Edo Period in Popular Culture

Edo Period In Popular Culture

The Edo period of the history of Japan is the setting of many works of popular culture. These include novels, stage plays, films, television shows, animated works, manga, and video games. Major events of the period, such as the Siege of Osaka, Shimabara Rebellion, and the decline and fall of the Tokugawa shogunate figure prominently in many works. Historical and fictional people and groups of the period, including Miyamoto Musashi, Izumo no Okuni, Yagyū Jūbei Mitsuyoshi, the fictional Isshin Tasuke, Yui Shōsetsu, Matsuo Bashō, Tokugawa Mitsukuni (Mito Kōmon), Ōoka Tadasuke, Tōyama Kagemoto (Tōyama no Kin-san), the Forty-seven Ronin, Sakamoto Ryōma, Katsu Kaishū, and the Shinsengumi, as well as the fifteen Tokugawa shoguns were active for much or all of their public lives and are dramatized in works of popular culture. The cultural developments of the times, including kabuki, bunraku, and ukiyo-e, and practices like sankin kōtai and pilgrimages to the Ise Shrine, feature in many works set in Edo Japan.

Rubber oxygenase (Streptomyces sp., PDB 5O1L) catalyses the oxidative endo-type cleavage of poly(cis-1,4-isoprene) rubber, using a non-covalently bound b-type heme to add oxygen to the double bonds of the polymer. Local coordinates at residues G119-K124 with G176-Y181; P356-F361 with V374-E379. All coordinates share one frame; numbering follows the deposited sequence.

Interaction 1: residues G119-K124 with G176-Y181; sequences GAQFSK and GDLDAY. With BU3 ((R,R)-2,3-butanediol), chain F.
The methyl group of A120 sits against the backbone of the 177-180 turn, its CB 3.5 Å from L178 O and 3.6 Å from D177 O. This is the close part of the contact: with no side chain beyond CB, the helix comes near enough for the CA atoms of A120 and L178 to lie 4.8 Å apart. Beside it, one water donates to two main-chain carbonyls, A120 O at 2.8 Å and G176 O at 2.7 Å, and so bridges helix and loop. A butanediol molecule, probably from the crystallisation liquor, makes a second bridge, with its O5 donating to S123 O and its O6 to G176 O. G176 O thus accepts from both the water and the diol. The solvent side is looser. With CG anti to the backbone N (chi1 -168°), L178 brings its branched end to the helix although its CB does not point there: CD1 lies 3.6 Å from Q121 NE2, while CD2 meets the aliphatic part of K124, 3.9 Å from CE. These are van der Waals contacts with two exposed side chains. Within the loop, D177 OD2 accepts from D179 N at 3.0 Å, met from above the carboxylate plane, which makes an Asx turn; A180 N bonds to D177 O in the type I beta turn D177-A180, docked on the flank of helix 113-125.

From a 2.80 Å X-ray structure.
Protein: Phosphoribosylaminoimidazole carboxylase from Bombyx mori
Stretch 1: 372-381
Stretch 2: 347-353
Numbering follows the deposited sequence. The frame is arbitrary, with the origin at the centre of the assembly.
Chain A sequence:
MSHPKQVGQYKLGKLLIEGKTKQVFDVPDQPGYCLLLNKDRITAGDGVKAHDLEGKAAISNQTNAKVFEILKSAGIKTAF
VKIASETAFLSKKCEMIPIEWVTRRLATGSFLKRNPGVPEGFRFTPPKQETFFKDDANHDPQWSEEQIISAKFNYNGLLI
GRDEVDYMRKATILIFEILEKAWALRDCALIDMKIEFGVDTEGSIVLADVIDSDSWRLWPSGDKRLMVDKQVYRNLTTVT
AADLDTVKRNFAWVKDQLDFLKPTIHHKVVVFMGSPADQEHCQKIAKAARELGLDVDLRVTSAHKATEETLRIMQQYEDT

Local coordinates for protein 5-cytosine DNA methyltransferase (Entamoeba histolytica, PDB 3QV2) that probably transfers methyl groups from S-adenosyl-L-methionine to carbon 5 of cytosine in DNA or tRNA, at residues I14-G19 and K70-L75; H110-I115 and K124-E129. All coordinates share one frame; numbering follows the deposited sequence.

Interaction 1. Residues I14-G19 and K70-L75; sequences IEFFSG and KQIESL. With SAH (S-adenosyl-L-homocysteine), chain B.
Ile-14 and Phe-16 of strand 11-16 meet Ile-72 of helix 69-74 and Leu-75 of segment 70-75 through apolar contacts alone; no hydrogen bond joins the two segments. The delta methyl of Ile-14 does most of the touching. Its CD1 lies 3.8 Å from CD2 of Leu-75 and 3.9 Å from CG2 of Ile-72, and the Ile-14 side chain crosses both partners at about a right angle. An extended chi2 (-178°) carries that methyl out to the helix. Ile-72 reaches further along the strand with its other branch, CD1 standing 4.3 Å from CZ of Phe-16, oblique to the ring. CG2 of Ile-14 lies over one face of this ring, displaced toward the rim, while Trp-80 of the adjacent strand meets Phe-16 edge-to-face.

Many popular works written during or following the Edo period were also set during the same period. Kabuki plays in contemporary settings were known as sewamono.

Some works span multiple media. The Mito Kōmon Man'yūki (水戸黄門漫遊記?) has become popular in genres as diverse as kōdan, kabuki, stage plays, novels, films, television, manga, and anime.

Read more about Edo Period In Popular Culture:  Novels, Stage Plays, Films, Television Shows, Anime, Manga, Video Games, See Also

Famous quotes containing the words period, popular and/or culture:

    There is no man, however wise, who has not at some period of his youth said things, or lived in a way the consciousness of which is so unpleasant to him in later life that he would gladly, if he could, expunge it from his memory.
    Marcel Proust (1871–1922)

    If the Union is now dissolved it does not prove that the experiment of popular government is a failure.... But the experiment of uniting free states and slaveholding states in one nation is, perhaps, a failure.... There probably is an “irrepressible conflict” between freedom and slavery. It may as well be admitted, and our new relations may as be formed with that as an admitted fact.
    Rutherford Birchard Hayes (1822–1893)

    Letting a hundred flowers blossom and a hundred schools of thought contend is the policy for promoting the progress of the arts and the sciences and a flourishing culture in our land.
    Mao Zedong (1893–1976)